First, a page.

history is hard (was: Microsoft open sources GWBASIC)

Tom Gardner t.gardner at computer.org
Sun May 24 12:49:17 CDT 2020

Fred Cisin [mailto:cisin at xenosoft.com]  wrote on Saturday, May 23, 2020
11:28 PM


Some don't matter; some can be enough to ruin a good anecdote; some create 

a different story.


I'm saddened that Jim Adkisson and Don Massaro of Shugart have changed 

their story and now deny that the size of the 5.25" disk was based on Dr. 

Wang pointing to a bar napkin.  The "Bar Napkin Disk" was a GREAT 

anecdote; now ruined.





It's probably OK for Fred to be saddened at the demise of a good story but
isn't it better to have the true story?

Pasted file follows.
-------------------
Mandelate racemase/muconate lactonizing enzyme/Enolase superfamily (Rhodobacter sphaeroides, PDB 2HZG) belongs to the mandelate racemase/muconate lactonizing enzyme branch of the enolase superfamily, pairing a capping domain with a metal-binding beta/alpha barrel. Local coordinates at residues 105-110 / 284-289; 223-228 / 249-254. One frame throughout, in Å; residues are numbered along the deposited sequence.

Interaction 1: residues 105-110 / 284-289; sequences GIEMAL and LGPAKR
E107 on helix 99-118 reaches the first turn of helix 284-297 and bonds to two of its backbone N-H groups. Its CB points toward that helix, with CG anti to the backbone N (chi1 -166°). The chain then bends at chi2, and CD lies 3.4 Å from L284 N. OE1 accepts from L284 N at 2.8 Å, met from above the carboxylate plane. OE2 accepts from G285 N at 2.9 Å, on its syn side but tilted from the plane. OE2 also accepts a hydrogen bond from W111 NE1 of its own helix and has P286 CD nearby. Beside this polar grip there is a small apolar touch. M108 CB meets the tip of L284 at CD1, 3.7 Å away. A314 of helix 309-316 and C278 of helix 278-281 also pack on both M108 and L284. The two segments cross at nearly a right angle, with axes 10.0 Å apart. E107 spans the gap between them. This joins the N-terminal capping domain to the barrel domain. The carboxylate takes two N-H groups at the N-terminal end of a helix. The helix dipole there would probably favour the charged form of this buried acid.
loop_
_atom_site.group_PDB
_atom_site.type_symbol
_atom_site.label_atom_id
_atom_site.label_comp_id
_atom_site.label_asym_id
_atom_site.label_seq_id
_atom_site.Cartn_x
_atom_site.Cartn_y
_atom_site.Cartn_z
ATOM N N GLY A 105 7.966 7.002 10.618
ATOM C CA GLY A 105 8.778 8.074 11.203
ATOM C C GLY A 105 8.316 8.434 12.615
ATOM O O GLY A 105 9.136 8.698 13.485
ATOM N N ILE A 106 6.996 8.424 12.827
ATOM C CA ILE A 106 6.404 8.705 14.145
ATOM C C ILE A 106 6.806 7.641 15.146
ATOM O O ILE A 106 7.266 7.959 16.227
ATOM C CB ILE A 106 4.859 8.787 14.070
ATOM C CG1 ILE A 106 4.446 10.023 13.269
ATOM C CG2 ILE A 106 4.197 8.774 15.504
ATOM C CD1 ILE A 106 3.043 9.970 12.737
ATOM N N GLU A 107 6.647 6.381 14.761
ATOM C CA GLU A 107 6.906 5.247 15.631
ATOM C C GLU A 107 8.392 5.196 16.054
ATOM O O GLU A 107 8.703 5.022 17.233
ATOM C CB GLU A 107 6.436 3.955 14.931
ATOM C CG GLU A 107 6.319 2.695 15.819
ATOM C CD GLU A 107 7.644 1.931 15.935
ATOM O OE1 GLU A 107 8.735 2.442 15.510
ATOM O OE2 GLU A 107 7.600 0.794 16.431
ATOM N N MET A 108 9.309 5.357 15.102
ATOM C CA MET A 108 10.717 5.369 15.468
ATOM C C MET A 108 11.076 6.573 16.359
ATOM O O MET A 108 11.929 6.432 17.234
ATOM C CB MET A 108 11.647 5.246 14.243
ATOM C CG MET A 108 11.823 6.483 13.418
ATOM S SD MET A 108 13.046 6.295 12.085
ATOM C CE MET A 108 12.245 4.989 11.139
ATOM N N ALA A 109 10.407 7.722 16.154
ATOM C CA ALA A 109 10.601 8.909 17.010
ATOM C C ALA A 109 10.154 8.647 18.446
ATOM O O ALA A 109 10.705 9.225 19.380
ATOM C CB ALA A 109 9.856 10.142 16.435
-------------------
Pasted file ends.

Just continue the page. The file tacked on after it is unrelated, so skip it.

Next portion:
Neither Jim Adkisson nor Don Massaro of Shugart ever promulgated the urban
legend of Dr. Wang and the napkin in the bar - as near as I can tell it was
invented from whole cloth by Jim Porter who repeated it so many times that
it became legend.


The final media size was determined by Shugart Engineering led by Al Chou
from the size of the 8-track tape drive that the 5¼-inch FDD was to replace
in Wang and other systems.  As near as I can tell it was not the same size
as a “standard” cocktail napkin.


The idea for a smaller FDD with cocktail napkin sized medium did come
through Adkisson but it originated at his customers such as Lanier,
Phillips and Varisyst among others before it was taken to Wang.


History is hard - I researched this for the Computer History Museum and
prevented the legend from making it into their exhibits.





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